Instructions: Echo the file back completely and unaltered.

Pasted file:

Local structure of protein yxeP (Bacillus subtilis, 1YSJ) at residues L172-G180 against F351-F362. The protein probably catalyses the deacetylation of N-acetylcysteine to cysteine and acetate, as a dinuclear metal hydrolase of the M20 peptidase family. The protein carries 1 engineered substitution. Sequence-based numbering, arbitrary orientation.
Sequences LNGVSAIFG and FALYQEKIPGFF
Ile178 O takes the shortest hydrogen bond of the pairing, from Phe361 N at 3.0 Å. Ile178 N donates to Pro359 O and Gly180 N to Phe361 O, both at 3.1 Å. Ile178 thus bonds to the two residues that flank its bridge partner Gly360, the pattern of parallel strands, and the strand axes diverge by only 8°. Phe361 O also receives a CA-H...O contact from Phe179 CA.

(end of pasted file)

Local structure of protein yxeP (Bacillus subtilis, 1YSJ) at residues L172-G180 against F351-F362. The protein probably catalyses the deacetylation of N-acetylcysteine to cysteine and acetate, as a dinuclear metal hydrolase of the M20 peptidase family. The protein carries 1 engineered substitution. Sequence-based numbering, arbitrary orientation.
Sequences LNGVSAIFG and FALYQEKIPGFF
Ile178 O takes the shortest hydrogen bond of the pairing, from Phe361 N at 3.0 Å. Ile178 N donates to Pro359 O and Gly180 N to Phe361 O, both at 3.1 Å. Ile178 thus bonds to the two residues that flank its bridge partner Gly360, the pattern of parallel strands, and the strand axes diverge by only 8°. Phe361 O also receives a CA-H...O contact from Phe179 CA.